Maybe like ljk says most life is like Solaris, and we’re the outliers. Or maybe there are so many possibilities for life that each world only samples a tiny fraction of them, and no world is typical. Again we won’t know unless we look (and look, and look)…

    Hopefully it won’t be too long before we really look at Titan.

  • norman wells March 25, 2014, 5:52

    The problem is simply that much of our Society largely wonders what can possibly be of interest in detecting waves of 1mm on an ethane lake millions of miles distant from Earth! They do not see it as the astonishing achievement for mankind that it appears to us.

  • Michael Spencer MLA ASLA March 25, 2014, 7:30

    Thank you, @lkj, for pointing out remarkable technical achievement.

    And there’s a novel (by Robert Forward?) about life in the far reaches of the solar system, replete with details on chemistry at extremely low temperatures.

  • kzb March 25, 2014, 8:26

    Do we know what the local weather was like when the measurements were done?

    Or does this leave us with some kind of cryo-tar pit?

  • Mark March 25, 2014, 9:02

    One way to test the theory of the glassy sea vs large solid flat area… can we have Cassini swing by on its next orbit and drop a loose nut or bolt? Surely on a spacecraft of this complexity there must be a nut or bolt to spare. After impact we simply count the ripples.

    We need to stop thinking of Titan as a place for life (even incredibly slow or cold life) and see it for what it really is: The end to all this incessant babbling about running out of fossil fuels that’s been going on since about 1973.

    We simply dispatch a couple dozen automated plutonium-powered refineries along with a handful of electromagnetic rail launchers to the surface of Titan and export gasoline and natural gas by the metric boatload back to the home world. Sure the initial cost of getting the equipment there would be high, but once in place we’ll have all the gasoline and natural gas we could ever need dropped to Earth by daily parachute. We can finally realize the utopian society of the future, powered by plentiful gasoline and heated by natural gas that’s too cheap to meter. No more fracking, no more drilling, no more spoiling the earth to extract the black gold. It would mean the end of a long history of middle-eastern wars for oil and the beginnings of 1000 years of peace and prosperity.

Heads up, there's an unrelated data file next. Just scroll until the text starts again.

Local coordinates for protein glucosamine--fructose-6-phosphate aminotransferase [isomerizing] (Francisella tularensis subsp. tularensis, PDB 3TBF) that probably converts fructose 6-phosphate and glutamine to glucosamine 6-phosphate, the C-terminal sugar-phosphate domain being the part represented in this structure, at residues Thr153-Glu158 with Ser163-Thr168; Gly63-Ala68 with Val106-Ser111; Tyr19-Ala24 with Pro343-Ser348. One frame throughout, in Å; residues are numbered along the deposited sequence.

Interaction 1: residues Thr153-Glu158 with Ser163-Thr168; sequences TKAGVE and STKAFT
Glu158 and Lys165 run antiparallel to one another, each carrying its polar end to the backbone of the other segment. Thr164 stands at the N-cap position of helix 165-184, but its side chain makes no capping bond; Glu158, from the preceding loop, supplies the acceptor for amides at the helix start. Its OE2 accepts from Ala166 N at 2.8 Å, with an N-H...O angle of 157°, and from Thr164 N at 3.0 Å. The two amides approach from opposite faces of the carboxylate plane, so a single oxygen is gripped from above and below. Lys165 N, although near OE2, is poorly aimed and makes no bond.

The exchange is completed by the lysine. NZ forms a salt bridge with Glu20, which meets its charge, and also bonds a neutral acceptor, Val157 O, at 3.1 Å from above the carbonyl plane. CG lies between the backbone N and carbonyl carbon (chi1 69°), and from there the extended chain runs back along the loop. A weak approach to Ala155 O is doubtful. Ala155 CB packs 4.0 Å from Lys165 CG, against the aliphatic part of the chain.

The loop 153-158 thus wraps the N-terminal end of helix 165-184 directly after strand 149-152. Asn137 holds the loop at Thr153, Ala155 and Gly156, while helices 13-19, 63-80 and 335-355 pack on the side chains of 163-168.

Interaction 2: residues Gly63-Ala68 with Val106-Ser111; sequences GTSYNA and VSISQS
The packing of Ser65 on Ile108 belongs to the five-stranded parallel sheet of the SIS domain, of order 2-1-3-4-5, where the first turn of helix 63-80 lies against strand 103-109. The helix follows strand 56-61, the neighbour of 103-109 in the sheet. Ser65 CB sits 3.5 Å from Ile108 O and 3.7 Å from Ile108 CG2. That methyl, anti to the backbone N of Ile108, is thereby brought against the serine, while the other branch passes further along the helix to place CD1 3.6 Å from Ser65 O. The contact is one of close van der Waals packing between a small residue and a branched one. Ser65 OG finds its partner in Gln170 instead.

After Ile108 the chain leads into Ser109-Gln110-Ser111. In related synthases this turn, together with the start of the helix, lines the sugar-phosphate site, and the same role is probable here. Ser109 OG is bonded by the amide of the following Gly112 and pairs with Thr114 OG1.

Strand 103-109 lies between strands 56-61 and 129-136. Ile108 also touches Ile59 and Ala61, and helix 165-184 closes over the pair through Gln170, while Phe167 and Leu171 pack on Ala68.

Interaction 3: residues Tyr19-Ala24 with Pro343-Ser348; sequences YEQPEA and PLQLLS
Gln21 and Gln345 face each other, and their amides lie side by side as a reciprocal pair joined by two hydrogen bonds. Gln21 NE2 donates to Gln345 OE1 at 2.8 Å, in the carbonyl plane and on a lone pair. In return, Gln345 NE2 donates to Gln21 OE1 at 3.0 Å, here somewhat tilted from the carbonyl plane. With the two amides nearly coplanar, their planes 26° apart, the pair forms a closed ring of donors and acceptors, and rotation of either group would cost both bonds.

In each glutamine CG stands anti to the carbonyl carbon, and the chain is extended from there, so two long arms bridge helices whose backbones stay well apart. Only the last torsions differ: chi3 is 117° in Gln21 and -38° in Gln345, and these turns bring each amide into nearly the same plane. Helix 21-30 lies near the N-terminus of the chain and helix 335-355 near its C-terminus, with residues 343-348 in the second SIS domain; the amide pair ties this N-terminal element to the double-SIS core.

Sure, I know what you’re thinking, “but gasoline’s evil, what about the greenhouse gases? What about global warming?” Listen, a technological civilization with the ability to refine and ship Titanian gasoline across a billion miles of outer space is capable of collecting and exporting its greenhouse gasses to a place where they’ll hardly be noticed: Venus.

  • Alex Tolley March 25, 2014, 9:46

    @kzb some kind of cryo-tar pit This would seem to conflict with the data suggesting the lakes are composed of ethane/methane. Heavier organics like tholins should sink, rather than float. We also have evidence of fluvial processes, indicating that liquids flow[ed] into the lakes. So we have very calm, liquid ethane lakes. The conflicting evidence against calmness is higher altitude wind speeds are high, and we also observe dune fields, which imply surface winds do exist, even if sporadically.

    I can only reconcile these observations by assuming that surface wind speeds must usually be low during our observational window, so that the lakes remain calm. This seems hard to believe, especially given the density of the atmosphere, but how else can one explain all the observations unless there is an interpretation error of lake liquid composition?

  • Alex Tolley March 25, 2014, 16:05

    @Mark – I find it hard to believe that mining hydrocarbons on Titan will prove economic compared to mining coal and converting it to gas and liquid hydrocarbon. If you can send CO2 to Venus, you can certainly send it on any escape velocity. Again, it has to be cheaper to sequester it at the power plant.